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Using finalizers for custom clean-up in your controllers

December 19, 2021 - kubernetes crd controller-runtime

Deleting objects using finalizers in controller-runtime based controllers

Controller-runtime is a great piece of software created and maintained by the sig-apimachinery group. It hides a lot of details and complexity from the controller/operator developer. In my opinion, it does for those who build Kubernetes extensions the same that Django or Ruby on Rails did for web developers.

In this post I want to build a small example of using it and cover proper deleting of the objects - something that was a little counterintuitive for me at the beginning.

But first things first, why we do even want to extend Kubernetes?

Extending the cluster

We all kinda know that Kubernetes is a platform for building platforms. While not being an author of the saying, I agree with it and can relate.

But what does it exactly mean? Kubernetes is the glue-like substance between your application and your infrastructure. While every company has, its almost unique way to deal with infrastructure there is now more or less homogeneous way to maintain it and work with it as a consumer.

It's barely possible to create a one-size-fit-all solution and the only way, I guess, is to give chance to extend and a tune platform according to your environment.

That's where the kubernetes facilities for cluster extensions are coming:

Building controllers for custom resources

The more in-depth overview of the pattern available in the official documentation

Why we want to use controller-runtime? Let's make a quick look at the typical parts of a controller (not focusing our attention on the business logic).

Bits and pieces

On the top-level, any controller is basically an infinitive loop, which:

This pattern is called control loop and this is not something specific to Kubernetes or even software engineering.

For us, the events are actually the events that are outcomes of someone else's actions on resources in the kube-api. Those resources could be either core resources or something custom defined.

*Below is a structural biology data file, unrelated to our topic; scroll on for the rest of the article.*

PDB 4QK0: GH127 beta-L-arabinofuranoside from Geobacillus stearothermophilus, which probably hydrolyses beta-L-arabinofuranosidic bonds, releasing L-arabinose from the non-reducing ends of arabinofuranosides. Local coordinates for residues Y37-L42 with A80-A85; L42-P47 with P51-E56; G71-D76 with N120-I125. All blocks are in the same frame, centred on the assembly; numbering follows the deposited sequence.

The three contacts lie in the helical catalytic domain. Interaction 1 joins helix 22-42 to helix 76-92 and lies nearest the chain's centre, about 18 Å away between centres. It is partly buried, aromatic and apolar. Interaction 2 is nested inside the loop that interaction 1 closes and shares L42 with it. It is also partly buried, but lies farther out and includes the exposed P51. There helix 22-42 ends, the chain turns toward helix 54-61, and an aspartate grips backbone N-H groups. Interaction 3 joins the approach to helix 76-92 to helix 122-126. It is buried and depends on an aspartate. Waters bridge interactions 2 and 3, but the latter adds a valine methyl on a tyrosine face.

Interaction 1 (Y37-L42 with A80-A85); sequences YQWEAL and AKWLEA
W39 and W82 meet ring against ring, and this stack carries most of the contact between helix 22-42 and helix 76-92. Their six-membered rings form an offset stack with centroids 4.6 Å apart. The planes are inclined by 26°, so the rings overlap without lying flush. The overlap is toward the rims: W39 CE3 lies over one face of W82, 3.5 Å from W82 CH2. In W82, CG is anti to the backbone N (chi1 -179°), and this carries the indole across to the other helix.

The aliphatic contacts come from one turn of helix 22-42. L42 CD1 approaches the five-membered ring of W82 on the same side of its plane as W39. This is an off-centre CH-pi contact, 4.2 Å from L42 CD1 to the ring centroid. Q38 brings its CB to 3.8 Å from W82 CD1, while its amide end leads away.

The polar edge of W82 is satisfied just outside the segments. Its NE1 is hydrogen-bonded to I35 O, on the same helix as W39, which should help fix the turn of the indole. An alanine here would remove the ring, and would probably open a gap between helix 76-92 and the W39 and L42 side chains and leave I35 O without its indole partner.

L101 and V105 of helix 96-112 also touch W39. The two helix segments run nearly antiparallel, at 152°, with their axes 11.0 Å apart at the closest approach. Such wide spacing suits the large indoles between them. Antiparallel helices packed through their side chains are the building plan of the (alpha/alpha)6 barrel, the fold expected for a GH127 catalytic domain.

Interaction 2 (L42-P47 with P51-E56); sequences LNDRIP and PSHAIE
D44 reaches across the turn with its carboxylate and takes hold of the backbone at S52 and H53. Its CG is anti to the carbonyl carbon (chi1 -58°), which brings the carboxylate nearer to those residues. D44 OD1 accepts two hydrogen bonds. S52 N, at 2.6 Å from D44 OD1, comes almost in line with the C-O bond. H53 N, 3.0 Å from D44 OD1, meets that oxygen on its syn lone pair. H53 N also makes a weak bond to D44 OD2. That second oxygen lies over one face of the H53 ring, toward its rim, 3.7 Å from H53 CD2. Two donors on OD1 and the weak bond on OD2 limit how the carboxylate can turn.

Though, to keep that control loop robust we need somehow deal with:

The new events are handled by using so-called watcher which watches for new events of particular type.

The rate-limiting is covered by using informers which is a combo of watcher + some cache. On the other side, queues are also used for the sake of limiting the amount of calls for kube-api.

Always expected loss of events is handled by combining informer with periodical full resync. The ListWatcher covers it.

There are also different ways to sync cache between controllers, to set up handling functions and to manage the back pressure, but I guess you got the point. It is complicated. For those who is interested in how it is done without controller-runtime, there is slightly old but still great blogpost on controller details Another great source of knowledge is the source code of controller-runtime

Reconcile loop

With the controller-runtime all this machinery is hidden from us. Even more, for free we have almost out of the box:

All we need to have is a single structure implementing a single method Reconciler interface. In fact, it can be just a single function, no need to have structure if you don't need it. That's the situation when it is much easier to show rather than tell.


I wrote a small controller as an example. The controller allows you to expose any service in a cluster by using ngrok tunnels. Under any circumstances, it can be used for live clusters, only for test purposes.

In more details:

You can use it to share some local cluster service with a friend or just imagine any other controller. This one is good enough as an example because it uses some external resources.

Let's deploy and try to use it. For the sake of this tutorial, I am going to use k0s project, but it would be the same for any other distro. For the sake of simplicity, the controller runs out of the cluster, using the given kubeconfig to build a connection. In other words, it would use the same connection your local kubectl uses.

export KUBECONFIG=/var/lib/k0s/pki/admin.conf
make run

Let's try to use it. Try following commands in other shell:

# let's create some pod to expose
kubectl run --image=nginx nginx

# let's expose it by creating service object
kubectl expose pod/nginx --port=80 -lngrok=true

# check for the tunneling pod
kubectl -n ngrok-tunnel get pods